The Debate: How are EFL clubs coping amid coronavirus pandemic?
How will EFL clubs cope financially, and will playing behind closed doors actually be a viable solution once football returns?
Last Updated: 20/03/20 9:40pm
Plymouth Argyle manager Ryan Lowe and Wigan boss Paul Cook were special guests on The Debate as they discussed how their respective clubs are handling the coronavirus outbreak.
The UK Government has announced it will pay 80 per cent of wages for employees who are not working, up to a limit of £2,500 a month as part of a new coronavirus job retention scheme, with Chancellor Rishi Sunak calling it an "unprecedented intervention".
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Earlier this week, the EFL announced an emergency relief package to support all clubs through the ongoing crisis. During a meeting on Thursday, a £50m fund was approved to help clubs with the impact of coronavirus pandemic while fixtures are postponed.
Football League games have been postponed across all divisions until April 30 at the earliest, and the expectation is that this will be extended.
The main priority is to finish this season to "protect the integrity" of the competition, but - speaking on The Debate - Plymouth boss Lowe admits it has been hard to continue to plot a path out of Sky Bet League Two, with his side currently third in the table.
He told Sky Sports: "We as a club at Plymouth are financially stable through our owner Simon Hallett, but in some clubs, the fund will certainly help. There are clubs who aren't as fortunate to have 12,000 home fans every other week, but it will certainly help.
"We've changed our schedule three times in the past three or four days, which we need to, but we don't know what's going to happen next. For us, we're in two minds over whether we should be putting our players through programmes.
"What we've decided is that we'll do a mini pre-season once we can get back to the training ground. We've set programmes for each player, but there's only so much you can do on your own. We just need to make sure they're right in the mind."
The lack of a concrete timescale has left Football League managers in a vague position on not being able to plan ahead.
Wigan assistant manager Leam Richardson has been speaking to the playing staff on a daily basis, and the Latics will be desperate to resume the current campaign, with Cook's side only outside the Sky Bet Championship relegation zone on goal difference.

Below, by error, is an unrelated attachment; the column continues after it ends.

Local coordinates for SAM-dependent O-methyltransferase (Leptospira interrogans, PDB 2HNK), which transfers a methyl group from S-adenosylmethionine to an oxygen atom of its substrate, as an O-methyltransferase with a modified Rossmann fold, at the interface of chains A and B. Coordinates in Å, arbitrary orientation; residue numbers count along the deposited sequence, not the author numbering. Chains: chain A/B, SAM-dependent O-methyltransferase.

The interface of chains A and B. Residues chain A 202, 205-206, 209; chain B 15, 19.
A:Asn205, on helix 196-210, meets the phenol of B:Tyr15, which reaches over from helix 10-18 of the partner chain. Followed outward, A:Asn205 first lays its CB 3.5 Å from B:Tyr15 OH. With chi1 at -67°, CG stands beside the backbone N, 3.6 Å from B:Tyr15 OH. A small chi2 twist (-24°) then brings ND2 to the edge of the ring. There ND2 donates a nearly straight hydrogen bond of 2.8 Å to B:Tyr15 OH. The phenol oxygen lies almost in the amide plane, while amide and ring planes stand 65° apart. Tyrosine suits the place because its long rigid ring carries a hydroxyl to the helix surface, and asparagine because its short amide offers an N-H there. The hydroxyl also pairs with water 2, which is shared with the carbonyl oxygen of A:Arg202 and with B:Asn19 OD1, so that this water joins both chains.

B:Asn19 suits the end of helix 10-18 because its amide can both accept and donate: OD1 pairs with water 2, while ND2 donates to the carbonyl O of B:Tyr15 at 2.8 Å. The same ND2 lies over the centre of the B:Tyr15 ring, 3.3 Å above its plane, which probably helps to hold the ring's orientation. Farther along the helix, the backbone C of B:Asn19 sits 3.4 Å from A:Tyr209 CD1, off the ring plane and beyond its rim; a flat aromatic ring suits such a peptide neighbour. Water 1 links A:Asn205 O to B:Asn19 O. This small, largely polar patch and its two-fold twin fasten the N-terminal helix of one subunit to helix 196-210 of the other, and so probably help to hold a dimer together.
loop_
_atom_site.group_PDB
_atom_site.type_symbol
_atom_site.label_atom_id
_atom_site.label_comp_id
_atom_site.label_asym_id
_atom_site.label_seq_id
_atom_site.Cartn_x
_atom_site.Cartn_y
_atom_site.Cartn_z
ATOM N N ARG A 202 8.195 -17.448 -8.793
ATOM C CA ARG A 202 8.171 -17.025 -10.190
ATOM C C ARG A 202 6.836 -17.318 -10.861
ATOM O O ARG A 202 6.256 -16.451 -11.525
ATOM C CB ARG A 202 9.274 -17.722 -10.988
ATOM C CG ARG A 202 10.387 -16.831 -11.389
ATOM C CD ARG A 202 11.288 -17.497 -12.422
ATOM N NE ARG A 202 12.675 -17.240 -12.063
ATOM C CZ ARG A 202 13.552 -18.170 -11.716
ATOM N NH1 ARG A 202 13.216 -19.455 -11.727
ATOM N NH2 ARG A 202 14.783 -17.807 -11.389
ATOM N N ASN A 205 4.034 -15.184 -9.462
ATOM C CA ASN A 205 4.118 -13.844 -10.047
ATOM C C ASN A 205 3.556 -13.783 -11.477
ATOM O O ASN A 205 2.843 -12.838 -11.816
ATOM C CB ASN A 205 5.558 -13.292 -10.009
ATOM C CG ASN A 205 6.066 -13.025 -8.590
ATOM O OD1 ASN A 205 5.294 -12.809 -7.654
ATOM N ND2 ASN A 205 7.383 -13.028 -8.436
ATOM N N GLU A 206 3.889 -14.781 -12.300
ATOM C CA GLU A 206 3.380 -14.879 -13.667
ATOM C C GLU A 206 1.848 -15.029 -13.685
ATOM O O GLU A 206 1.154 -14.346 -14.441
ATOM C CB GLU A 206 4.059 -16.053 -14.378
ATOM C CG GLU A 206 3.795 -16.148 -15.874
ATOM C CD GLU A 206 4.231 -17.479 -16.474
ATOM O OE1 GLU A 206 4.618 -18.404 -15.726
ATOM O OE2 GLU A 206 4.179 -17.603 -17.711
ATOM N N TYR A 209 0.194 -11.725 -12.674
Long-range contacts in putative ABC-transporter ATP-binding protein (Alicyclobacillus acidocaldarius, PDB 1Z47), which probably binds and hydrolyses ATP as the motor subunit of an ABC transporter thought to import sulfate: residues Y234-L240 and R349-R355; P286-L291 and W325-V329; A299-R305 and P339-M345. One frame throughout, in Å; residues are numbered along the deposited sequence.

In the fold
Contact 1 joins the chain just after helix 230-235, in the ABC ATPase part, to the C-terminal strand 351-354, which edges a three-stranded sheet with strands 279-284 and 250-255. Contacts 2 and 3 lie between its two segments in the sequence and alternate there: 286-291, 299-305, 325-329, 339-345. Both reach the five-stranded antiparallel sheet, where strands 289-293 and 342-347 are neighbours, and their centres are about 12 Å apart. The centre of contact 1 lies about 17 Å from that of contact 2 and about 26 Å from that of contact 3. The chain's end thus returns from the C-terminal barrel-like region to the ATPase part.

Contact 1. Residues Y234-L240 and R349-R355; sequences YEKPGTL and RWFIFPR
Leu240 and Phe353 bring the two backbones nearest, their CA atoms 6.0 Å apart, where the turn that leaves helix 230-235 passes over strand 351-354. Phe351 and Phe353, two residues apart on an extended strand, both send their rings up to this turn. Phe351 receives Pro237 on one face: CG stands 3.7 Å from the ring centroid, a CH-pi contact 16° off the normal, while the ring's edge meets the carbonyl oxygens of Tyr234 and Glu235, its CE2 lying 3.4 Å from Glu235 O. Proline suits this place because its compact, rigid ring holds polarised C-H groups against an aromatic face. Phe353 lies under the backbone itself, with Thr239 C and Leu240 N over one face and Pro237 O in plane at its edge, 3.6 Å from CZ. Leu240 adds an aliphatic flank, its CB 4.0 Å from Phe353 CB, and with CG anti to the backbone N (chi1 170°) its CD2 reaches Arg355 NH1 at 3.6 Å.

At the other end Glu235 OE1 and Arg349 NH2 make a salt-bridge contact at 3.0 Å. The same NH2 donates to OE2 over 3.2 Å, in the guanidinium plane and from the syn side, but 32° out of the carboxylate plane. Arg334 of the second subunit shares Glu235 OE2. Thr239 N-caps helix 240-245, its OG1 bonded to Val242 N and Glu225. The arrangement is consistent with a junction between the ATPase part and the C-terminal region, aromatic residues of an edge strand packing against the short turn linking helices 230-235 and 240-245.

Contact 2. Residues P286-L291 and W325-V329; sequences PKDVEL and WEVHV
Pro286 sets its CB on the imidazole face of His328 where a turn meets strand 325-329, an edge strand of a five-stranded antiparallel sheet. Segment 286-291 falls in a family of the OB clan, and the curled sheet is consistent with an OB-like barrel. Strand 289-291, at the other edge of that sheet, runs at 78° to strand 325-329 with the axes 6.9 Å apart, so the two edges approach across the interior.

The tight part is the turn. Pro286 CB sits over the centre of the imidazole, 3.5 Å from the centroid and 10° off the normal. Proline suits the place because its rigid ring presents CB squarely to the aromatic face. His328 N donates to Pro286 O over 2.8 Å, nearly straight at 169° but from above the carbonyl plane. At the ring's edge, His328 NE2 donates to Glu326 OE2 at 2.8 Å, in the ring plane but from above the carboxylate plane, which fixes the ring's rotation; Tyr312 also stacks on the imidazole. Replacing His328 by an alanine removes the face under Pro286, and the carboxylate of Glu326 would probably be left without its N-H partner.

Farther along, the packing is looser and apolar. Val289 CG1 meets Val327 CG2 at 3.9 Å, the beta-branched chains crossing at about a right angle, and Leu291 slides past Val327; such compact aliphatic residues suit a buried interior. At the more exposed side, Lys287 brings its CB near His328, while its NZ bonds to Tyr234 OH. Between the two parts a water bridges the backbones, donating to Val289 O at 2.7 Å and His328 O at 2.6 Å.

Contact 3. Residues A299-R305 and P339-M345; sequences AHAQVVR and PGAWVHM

Cook has called for patience, telling Sky Sports: "We've been dealt a hand that nobody saw coming. Rather than on an unknown outcome, I think we must concentrate on the immediate.
"We've just been at the tip of an iceberg so far. I think it's all starting to kick in now. From the initial games being postponed, the realisation is now dawning that what we're about to go through is going to be very tough.
"The guidelines from the Government are very important for us all and we at Wigan are doing the best we can to adhere to that. We're taking it on a week-by-week basis at the minute. This week, everyone has been off and we'll review it as we go along."
Could EFL clubs be left to fend for themselves?
Earlier this week, Sky Sports pundit Gary Neville admitted he feared football clubs could go out of business due to the economic damage caused by the coronavirus pandemic.
Scottish Premiership club Hearts have announced they were asking players and non-playing staff to take a 50 per cent pay cut, while Barnet have put all of their non-playing staff on immediate notice of redundancy with 60 people set to lose their jobs.
Cook added: "I think for a period of time now, the gap between the Premier League and the EFL has just been widening by the year. We've seen over the past couple of years clubs such as Bury going out of business.
"I don't think people can ever imagine what that does to the community. Bury have got some absolutely fantastic people and supporters. And for whatever has been done at the top level, they don't deserve to not have a football team.
"We have an obligation to make sure that clubs don't go under. If there's a reserve fund in the Premier League, surely they must offer a little bit of help to make sure that if this does take five months, clubs don't feel that pressure."